April 28, 2011 § Leave a comment

Not long ago an attorney asked to be allowed surrebuttal.  I refused the request and quipped that surrebuttal had been deep-sixed by the MRCP.

I was wrong.  About the MRCP, anyway.

Actually, the MRCP does not even mention surrebuttal.  I do remember a discussion about surrebuttal in the various seminars we had around 1982-3 in preparation for the effective date of the “new” rules.  The common wisdom in those sessions was that the old practice in chancery for liberal surrebuttal was going away.  In the ancient, pre-rules days it was common practice to get trampled by an older lawyer who was invariably afforded one or even more “surrebuttals” that he used skillfully to repair whatever damage you had done or points you had scored in your examination of a witness.

After the new rules went into effect, that practice thankfully died out in our district, and every other one where I set foot, and since then one rarely hears requests for surrebuttal — as on that day in my court not long ago.

The matter is covered by UCCR 3.02, which provides in part:

 The examination of witnesses shall be limited to the direct examination, the cross-examination, and the redirect examination concerning matters brought out on cross-examination. Counsel for either party may be permitted, on request, to inquire about new matters pertinent to the issues which may have been inadvertently omitted. Opposing counsel may also inquire concerning the same matter.

There you have it.  It’s what we used to call surrebuttal.

Nowadays it arises mainly in situations where the court allows evidence in over the objection that the question is “outside the scope of rebuttal.”  In McGaughy v. State, 742 So2d 1091, 1094 (Miss. 1999), the court said, “Where there is doubt as to whether the evidence is properly case-in-chief or rebuttal evidence, the trial court should resolve the doubt in favor of reception in rebuttal if: (1) its reception will not consume so much additional time as to give an undue weight in practical probative force to the evidence so received in rebuttal, and (2) the opposite party would be substantially as well prepared to meet it by surrebuttal as if the testimony had been offered in chief, and (3) the opposite party upon request therefor is given the opportunity to reply by surrebuttal.”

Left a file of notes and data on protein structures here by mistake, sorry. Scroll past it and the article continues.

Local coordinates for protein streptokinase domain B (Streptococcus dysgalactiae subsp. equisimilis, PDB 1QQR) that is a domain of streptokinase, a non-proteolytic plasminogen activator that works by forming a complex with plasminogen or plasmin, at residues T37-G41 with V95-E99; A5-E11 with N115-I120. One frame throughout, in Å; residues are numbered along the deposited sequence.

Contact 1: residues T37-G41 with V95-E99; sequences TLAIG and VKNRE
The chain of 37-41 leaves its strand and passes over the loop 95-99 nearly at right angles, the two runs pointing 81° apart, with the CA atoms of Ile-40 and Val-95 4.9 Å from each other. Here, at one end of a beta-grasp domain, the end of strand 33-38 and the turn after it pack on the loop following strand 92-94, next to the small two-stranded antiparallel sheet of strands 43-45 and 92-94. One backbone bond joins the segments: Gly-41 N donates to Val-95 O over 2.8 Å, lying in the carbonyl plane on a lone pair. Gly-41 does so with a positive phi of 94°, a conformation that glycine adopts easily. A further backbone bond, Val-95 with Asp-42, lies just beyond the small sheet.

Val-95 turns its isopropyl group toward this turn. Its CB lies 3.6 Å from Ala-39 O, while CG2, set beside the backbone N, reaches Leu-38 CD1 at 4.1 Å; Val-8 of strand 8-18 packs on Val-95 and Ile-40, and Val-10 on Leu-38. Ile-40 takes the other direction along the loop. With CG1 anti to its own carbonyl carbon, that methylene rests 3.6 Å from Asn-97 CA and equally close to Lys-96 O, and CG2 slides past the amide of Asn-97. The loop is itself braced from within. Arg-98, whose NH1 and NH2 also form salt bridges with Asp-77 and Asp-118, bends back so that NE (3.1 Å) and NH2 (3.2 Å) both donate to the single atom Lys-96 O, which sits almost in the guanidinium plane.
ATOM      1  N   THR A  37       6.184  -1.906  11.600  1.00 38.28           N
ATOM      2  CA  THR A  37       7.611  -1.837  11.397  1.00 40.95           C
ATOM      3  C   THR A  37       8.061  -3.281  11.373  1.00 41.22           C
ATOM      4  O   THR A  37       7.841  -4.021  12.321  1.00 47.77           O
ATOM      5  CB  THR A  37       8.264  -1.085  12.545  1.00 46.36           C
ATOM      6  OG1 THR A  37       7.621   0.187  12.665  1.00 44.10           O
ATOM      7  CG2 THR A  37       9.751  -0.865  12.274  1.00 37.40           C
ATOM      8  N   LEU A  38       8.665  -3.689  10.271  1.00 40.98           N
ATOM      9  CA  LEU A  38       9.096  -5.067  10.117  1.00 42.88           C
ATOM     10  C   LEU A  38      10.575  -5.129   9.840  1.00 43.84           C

It is error to permit the introduction of case-in-chief evidence in rebuttal where the evidence clearly should have been offered in the case in chief.  Hosford v. State, 525 So.2d 789, 791-92 (Miss. 1988).  But where it is not clear, introduction is within the discretion of the trial judge and will be reversed only if the decision is found to be arbitrary and capricious.  Smith at 1095.

After the court has allowed in the testimony, you may request further questioning under UCCR 3.02.

To preserve the point for appeal, you need to object timely when your opponent offers evidence in rebuttal that should have been offered in the case in chief.  If the court overrules the objection, ask immediately for surrebuttal or explain to the court why you will be unable to meet the evidence and how it will prejudice your client.

In the case in my court, I did not see that surrebuttal was necessary or desirable to meet anything offered in rebuttal, but it’s an interesting point that arises rarely in chancery court.

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You are currently reading SURREBUTTAL SURVIVES at The Better Chancery Practice Blog.


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